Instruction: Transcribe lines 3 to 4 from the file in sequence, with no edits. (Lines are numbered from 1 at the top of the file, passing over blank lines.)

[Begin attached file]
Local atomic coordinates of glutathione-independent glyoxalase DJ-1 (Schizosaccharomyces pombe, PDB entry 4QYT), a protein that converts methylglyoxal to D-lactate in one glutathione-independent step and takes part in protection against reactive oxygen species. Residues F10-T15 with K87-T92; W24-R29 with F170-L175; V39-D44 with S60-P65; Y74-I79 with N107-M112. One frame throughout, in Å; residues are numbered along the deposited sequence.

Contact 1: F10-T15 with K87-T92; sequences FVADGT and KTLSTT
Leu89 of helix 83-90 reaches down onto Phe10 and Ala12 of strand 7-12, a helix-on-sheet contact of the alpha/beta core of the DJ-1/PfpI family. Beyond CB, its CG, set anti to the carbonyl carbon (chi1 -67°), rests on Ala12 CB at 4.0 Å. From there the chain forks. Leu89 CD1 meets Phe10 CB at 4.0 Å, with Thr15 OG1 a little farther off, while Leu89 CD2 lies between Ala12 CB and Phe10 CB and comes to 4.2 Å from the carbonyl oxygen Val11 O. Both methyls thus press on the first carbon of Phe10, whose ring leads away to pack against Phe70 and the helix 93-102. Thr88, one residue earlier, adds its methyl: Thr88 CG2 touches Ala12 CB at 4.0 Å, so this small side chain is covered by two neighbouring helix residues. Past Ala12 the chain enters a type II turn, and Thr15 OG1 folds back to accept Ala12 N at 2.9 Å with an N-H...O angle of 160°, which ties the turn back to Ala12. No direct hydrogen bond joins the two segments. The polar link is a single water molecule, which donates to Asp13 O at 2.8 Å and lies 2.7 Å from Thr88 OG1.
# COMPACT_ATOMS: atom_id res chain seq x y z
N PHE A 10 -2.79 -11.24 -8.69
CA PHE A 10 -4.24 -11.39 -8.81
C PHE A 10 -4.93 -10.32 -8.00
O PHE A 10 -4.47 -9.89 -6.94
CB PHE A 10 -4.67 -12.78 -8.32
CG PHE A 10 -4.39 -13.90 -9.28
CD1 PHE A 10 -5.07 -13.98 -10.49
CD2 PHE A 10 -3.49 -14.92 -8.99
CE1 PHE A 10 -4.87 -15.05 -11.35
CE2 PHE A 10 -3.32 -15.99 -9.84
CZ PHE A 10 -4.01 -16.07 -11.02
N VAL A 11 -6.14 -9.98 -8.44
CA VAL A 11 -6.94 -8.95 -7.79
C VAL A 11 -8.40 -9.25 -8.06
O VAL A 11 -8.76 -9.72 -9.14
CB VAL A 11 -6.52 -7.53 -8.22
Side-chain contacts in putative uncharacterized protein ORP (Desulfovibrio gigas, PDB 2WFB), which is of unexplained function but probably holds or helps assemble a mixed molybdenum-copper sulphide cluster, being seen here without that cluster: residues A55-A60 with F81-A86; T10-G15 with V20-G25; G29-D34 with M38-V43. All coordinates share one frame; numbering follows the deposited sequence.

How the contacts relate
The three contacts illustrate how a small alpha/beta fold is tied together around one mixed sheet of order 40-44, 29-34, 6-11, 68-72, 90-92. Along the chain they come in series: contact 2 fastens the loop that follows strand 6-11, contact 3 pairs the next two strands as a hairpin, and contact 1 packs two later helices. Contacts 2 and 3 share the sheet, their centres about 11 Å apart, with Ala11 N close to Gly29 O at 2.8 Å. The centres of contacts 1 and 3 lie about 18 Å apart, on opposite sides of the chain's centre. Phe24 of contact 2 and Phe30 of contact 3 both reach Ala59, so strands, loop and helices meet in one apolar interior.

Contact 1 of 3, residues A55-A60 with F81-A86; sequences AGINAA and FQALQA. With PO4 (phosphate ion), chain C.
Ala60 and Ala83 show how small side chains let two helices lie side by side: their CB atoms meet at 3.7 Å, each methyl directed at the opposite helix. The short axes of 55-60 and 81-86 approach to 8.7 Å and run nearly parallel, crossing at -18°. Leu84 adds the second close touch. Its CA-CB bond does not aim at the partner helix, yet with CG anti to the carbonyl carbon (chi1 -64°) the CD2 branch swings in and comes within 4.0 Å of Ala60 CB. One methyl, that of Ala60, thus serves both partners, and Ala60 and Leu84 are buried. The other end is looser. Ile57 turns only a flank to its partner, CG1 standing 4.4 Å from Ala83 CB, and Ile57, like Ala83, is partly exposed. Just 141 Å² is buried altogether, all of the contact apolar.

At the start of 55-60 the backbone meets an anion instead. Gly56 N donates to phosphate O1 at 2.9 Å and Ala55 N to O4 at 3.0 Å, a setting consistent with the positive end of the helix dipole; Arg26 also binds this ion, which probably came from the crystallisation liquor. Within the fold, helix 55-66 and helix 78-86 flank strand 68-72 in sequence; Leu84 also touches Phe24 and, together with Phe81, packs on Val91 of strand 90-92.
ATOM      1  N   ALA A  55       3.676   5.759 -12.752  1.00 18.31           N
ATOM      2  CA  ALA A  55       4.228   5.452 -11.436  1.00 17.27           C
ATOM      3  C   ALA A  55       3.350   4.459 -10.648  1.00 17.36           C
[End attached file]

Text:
Leu89 of helix 83-90 reaches down onto Phe10 and Ala12 of strand 7-12, a helix-on-sheet contact of the alpha/beta core of the DJ-1/PfpI family. Beyond CB, its CG, set anti to the carbonyl carbon (chi1 -67°), rests on Ala12 CB at 4.0 Å. From there the chain forks. Leu89 CD1 meets Phe10 CB at 4.0 Å, with Thr15 OG1 a little farther off, while Leu89 CD2 lies between Ala12 CB and Phe10 CB and comes to 4.2 Å from the carbonyl oxygen Val11 O. Both methyls thus press on the first carbon of Phe10, whose ring leads away to pack against Phe70 and the helix 93-102. Thr88, one residue earlier, adds its methyl: Thr88 CG2 touches Ala12 CB at 4.0 Å, so this small side chain is covered by two neighbouring helix residues. Past Ala12 the chain enters a type II turn, and Thr15 OG1 folds back to accept Ala12 N at 2.9 Å with an N-H...O angle of 160°, which ties the turn back to Ala12. No direct hydrogen bond joins the two segments. The polar link is a single water molecule, which donates to Asp13 O at 2.8 Å and lies 2.7 Å from Thr88 OG1.
# COMPACT_ATOMS: atom_id res chain seq x y z